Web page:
Baby Food Stages


Stage 1|  4-6 months – Smooth purees. 
Baby should be holding head up well without assistance, possibly able to close mouth around spoon, losing the tendency to push food out with tongue.  There is no rush to start solid foods – babies at this age still need formula or breast milk as their primary source of nutrition.  Giving solid foods at this age is mainly for practice, especially if they are showing signs of interest in solid food.

Stage 2|  7-9 months – Coarse purees/ mashed/finely chopped. 
Baby should be able to sit up in high chair without assistance and show interest in solid foods before serving coarse purees/mashed foods.  Baby should be able to pick up objects with thumb and forefinger (pincer grasp) and move jaws in a chewing motion for finely chopped foods.

Stage 3|  10-15 months –  Diced/bite-sized finger foods.  Baby should be able to pick up objects with pincer grasp, be able to bite/chew and swallow foods more easily, and possibly start to use a spoon independently.  You can begin to serve more complex foods now – casseroles and more diverse food combinations.  Beware, however, that babies at this age may still want ingredients served separately.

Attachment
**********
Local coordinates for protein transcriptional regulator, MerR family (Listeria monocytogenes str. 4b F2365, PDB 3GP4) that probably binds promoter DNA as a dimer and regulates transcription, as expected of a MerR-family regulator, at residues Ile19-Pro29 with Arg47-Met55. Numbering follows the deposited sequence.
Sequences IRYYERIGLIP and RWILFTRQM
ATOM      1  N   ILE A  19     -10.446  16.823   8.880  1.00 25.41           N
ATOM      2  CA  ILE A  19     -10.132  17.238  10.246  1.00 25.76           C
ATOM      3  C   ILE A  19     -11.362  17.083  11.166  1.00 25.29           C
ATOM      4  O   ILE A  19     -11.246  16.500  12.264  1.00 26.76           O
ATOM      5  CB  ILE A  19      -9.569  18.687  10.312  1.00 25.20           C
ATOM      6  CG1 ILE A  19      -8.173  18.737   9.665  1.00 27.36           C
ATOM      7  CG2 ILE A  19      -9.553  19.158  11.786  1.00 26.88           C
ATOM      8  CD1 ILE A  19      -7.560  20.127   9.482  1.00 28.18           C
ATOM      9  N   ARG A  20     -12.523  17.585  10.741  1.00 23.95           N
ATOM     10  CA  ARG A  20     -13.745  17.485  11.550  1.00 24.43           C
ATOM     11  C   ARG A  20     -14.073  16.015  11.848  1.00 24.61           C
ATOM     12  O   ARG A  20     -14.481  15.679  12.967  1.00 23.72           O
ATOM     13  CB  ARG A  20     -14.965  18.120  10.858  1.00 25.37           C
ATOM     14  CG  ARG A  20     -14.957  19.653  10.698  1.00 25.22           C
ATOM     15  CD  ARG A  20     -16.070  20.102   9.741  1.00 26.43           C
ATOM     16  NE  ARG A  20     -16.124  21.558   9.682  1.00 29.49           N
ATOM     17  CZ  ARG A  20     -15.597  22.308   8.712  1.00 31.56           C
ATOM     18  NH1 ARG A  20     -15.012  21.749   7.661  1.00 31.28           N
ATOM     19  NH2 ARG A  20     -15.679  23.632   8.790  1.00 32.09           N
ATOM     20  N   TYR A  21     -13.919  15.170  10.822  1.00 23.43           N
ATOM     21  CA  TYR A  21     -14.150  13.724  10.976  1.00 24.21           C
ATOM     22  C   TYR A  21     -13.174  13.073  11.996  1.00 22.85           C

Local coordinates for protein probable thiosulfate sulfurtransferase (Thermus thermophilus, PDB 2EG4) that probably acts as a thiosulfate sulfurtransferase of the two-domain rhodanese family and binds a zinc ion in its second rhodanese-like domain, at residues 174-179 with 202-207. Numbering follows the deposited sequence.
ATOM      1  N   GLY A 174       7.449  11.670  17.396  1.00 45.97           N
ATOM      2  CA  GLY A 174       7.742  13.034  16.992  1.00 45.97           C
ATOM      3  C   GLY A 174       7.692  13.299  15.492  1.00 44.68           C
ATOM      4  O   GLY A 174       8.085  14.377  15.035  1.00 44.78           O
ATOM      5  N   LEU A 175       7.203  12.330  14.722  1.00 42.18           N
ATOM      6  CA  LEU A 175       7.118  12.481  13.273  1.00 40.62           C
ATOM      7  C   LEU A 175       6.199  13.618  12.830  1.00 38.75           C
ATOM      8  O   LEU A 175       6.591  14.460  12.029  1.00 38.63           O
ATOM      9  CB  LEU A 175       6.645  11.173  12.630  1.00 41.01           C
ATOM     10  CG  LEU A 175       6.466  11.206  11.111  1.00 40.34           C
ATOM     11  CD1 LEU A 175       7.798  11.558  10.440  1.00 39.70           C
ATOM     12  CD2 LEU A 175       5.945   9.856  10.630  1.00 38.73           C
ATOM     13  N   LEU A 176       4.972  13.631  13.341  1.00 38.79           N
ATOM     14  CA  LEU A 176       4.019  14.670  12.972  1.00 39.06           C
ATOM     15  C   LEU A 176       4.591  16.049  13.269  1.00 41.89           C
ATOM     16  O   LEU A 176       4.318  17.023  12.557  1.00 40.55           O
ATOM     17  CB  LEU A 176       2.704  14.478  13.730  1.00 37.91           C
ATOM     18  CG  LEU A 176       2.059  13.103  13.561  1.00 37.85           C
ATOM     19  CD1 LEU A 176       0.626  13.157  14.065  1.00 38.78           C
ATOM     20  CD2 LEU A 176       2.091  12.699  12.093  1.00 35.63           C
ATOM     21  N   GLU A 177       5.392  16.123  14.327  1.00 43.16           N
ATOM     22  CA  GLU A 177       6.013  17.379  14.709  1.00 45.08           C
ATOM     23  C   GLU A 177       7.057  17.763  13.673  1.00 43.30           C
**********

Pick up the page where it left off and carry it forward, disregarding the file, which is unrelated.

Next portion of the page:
Stage 4|  Toddlers 15-30 months – This is an exciting time in feeding your baby, who has now reached most eating-related milestones and has passed most tests of food allergy.  This is the time when you can start to introduce familiar foods in some new and fun ways. 

This is also a time (around 18-24 months) when your baby may start to develop strong preferences or dislikes of foods.  Most of these will come and go in phases of a few days to a few weeks. 

The important thing to remember is to keep baby’s diet as balanced as possible (it is OK if she refuses to eat broccoli but happily accepts spinach or cauliflower) and try not to let meal times become a battle of wills.  Offer small amounts of 2-3 different foods at each meal, then allow more of the item baby favors at that meal when he or she has eaten all of that and is still hungry. 

Do not force or try to trick your children into eating something they don’t want at this age.  Just be sure that all of the options available are nutritious, and keep trying.  Sometimes foods presented in a new way are better accepted, and sometimes our tastebuds change.  What baby doesn’t like today, she may love tomorrow or next week. 

See Nutrition Tips for ideas on how to get older toddlers and big kids to eat better foods.